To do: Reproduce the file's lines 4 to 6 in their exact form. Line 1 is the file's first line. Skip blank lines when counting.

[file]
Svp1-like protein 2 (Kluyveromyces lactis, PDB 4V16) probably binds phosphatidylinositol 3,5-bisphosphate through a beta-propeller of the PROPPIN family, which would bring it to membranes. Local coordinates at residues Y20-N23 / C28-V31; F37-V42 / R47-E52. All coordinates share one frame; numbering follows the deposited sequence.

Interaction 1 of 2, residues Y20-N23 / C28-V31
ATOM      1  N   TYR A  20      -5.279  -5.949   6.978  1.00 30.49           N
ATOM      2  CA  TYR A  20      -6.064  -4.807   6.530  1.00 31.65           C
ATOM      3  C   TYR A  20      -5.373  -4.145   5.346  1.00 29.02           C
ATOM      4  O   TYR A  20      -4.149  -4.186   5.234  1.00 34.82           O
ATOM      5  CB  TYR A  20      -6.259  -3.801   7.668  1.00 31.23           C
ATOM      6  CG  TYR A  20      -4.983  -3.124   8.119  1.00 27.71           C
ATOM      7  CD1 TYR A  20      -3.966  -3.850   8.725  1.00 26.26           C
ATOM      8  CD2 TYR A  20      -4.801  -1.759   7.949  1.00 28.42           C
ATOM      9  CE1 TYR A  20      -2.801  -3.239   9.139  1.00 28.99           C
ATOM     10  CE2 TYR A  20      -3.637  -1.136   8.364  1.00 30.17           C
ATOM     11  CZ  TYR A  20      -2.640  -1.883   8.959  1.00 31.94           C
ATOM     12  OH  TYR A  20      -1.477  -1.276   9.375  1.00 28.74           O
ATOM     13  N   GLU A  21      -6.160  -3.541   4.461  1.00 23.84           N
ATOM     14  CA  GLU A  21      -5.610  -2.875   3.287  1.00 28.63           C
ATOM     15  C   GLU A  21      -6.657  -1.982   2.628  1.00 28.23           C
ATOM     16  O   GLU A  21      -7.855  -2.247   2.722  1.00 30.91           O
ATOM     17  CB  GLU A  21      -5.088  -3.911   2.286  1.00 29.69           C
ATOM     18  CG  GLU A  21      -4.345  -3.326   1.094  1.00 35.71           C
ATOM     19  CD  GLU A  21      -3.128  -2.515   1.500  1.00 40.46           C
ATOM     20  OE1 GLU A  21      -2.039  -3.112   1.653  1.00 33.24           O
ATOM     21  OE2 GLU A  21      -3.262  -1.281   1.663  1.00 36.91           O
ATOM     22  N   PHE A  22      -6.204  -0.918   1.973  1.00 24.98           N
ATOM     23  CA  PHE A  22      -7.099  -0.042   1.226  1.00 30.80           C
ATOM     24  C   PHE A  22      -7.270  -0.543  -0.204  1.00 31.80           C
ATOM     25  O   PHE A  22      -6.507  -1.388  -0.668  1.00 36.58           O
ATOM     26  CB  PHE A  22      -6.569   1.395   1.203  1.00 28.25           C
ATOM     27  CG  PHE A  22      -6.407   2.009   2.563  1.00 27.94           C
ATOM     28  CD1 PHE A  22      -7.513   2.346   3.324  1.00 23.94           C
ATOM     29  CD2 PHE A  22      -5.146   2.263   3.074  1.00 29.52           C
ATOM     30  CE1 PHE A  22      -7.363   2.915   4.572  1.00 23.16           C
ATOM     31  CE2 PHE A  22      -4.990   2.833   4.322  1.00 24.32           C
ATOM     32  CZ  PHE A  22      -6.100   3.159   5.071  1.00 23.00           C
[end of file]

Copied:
ATOM      2  CA  TYR A  20      -6.064  -4.807   6.530  1.00 31.65           C
ATOM      3  C   TYR A  20      -5.373  -4.145   5.346  1.00 29.02           C
ATOM      4  O   TYR A  20      -4.149  -4.186   5.234  1.00 34.82           O